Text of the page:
NaPoWriMo 2024

April is celebrated in the United States as National Poetry Writing Month. The idea is to write a poem a day. Sumit Shetty shared the sheet below.

NaPoWriMo Prompts for the first half of April 2024NaPoWriMo Prompts for the first half of April 2024 NaPoWriMo Prompts for the first half of April 2024NaPoWriMo Prompts for the first half of April 2024

I had initially planned to write it on Medium which houses my other works of fiction.

I found an online writing tool shared by Satyajeet Jadhav, a member of Amit Varma’s Clear Writing Community. This tool is called thinkdeli. I liked its writing mode on mobile as well as on the web. I especially liked its focus writing mode. This is where I decided to write poetry in 2024.

List of Poems

I wanted a way to share all the poems with a single url.

  1. Nobody is free without breaking open
  2. Late at night scrolling my Twitter feed
  3. Kitchen table
  4. I’m Learning So Many Different Ways to be Quiet
  5. Today I’m angry. Today I’m hopeful.
  6. Downsides of going vegan
  7. Instructions for Living a Life. Pay attention.
  8. Reclaim Saffron. Make Biriyani.

April 8, 2024

A Trip to Bangalore - March 2024

Last week took me on a journey to Bengaluru, all thanks to a meetup hosted by Bellatrix Aerospace. It was a spontaneous decision made on a Wednesday morning (March 20, 2024), one that I didn’t regret.

The Journey Begins: Pune to Bengaluru

I had to first choose a mode of travel. Air travel wasn’t on my radar this time. I pondered between road and rail, ultimately opting for the road due to the convenient frequency and availability of buses between Pune and Bengaluru. Setting off from Pune on a Saturday evening (March 23, 2024), I embarked on a Karnataka SRTC bus, Ambaari.

The journey was comfortable, with the bus arriving in Bengaluru right on schedule. However, the return trip had a small hiccup—the bus arrived in Pune a good two hours late. The bus itself offered cozy sleeping arrangements, but if you dared to sit up, it was a recipe for a sore back!

A Cozy Stay at goSTOPS

For solo travels, my friend Jatan Mehta had recommended goSTOPS hostel, and I’m glad I took his advice. Located conveniently close to the bus stand at Majestic, their check-in time of 1 pm made it easy for me to drop off my luggage upon arrival.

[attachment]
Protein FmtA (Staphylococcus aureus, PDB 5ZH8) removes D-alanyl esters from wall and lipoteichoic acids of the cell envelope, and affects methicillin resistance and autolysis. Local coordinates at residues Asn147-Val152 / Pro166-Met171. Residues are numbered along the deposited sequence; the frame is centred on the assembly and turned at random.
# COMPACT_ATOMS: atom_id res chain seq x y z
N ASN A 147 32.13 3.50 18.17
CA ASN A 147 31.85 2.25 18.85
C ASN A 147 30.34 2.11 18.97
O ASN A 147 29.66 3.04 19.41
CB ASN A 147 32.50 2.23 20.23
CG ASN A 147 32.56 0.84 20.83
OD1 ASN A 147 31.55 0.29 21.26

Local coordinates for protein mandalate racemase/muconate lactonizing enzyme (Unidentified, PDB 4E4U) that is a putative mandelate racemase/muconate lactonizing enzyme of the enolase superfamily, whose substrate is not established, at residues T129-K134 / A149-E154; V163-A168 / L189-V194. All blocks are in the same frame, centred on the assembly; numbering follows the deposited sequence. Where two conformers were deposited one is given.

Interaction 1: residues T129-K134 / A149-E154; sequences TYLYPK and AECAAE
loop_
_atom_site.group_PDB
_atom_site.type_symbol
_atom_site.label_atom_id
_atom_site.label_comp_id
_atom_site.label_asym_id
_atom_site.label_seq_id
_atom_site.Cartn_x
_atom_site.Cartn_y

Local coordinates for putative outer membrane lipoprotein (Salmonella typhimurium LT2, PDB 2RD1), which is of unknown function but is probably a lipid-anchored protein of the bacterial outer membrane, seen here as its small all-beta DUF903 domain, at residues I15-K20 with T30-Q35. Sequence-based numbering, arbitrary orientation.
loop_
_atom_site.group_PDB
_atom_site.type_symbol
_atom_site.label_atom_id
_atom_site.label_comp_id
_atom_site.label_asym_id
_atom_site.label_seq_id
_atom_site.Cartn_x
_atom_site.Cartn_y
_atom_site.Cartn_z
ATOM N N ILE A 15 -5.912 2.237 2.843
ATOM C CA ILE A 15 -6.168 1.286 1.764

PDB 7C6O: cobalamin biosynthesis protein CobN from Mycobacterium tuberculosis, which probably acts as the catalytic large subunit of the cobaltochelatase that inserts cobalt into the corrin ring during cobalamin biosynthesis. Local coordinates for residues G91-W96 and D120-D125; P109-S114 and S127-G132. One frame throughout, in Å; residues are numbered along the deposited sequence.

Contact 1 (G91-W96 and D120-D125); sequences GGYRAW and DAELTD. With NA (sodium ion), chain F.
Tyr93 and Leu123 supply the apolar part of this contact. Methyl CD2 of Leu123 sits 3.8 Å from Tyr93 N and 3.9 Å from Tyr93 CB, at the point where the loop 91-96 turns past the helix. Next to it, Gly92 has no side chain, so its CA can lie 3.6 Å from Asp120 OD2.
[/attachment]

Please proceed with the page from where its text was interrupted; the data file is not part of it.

However, their 10 am check-out clashed with my evening bus schedule. The hostel staff graciously allowed me to use their luggage room, easing my worries.

One small surprise awaited me—a lack of toiletries! I received this piece of news while en route to Bengaluru, prompting a quick stop at a nearby store for essentials.

The hostel itself was cozy, with a comfortable bed and curtains that provided a sense of privacy. Most of my awake hours were spent in the inviting common room, where I found myself in good company with Jatan, who happened to be staying there as well.

The Meetup Experience

The meetup was a highlight, allowing me to meet individuals whose names I’d often come across in my online wanderings. Introducing myself turned out to be a bit of a challenge—I realized I need to work on my elevator pitch!

Engaging discussions about space ensued, and to my surprise, I was presented with opportunities that I wasn’t quite prepared for. Note to self: be ready for unexpected opportunities!

During the event, we had the pleasure of a talk by Gita Aravamudan, who shared insights from her book. I even managed to get my copy signed by her—a cherished treasure. Her husband, R Aravamudan (known as Dan) was the man alongside Kalam in that iconic photo, diligently working on a rocket nose cone.

Insights from Jatan

An enriching part of the trip was spending time with Jatan. He generously shared his insights and tools as a space writer”, discussing the decisions he made and the tools he uses. He has shared many of these in this blog post.

Exploring Church Street

Sunday and Monday mornings found me strolling along Church Street, soaking in the vibrant atmosphere. I made my way to the entrance of The Takshashila Institution’s offices, though they were closed.

Among the pop-up stores lining the street, I couldn’t resist picking up a few fridge magnets and a couple of notebooks. A visit to Blossom’s and Bookworms had me struggling to resist the temptation of adding more books to my ever-growing collection—a true test of willpower for me.

March 28, 2024

Where are the Indian private space companies in human spaceflight?

A lot has been happening in Indian Human Spaceflight Programme recently. India announced the names of the first four astronauts who fly to orbit in the Gaganyaan programme. ISRO has revealed plans to build a Bharatiya Antariksh Station, an Indian space station in orbit. There was even talk of landing Indians on the Moon. Given this why are we not seeing more Indian private space companies announce startups that build systems and sub-systems that would help India achieve this dream?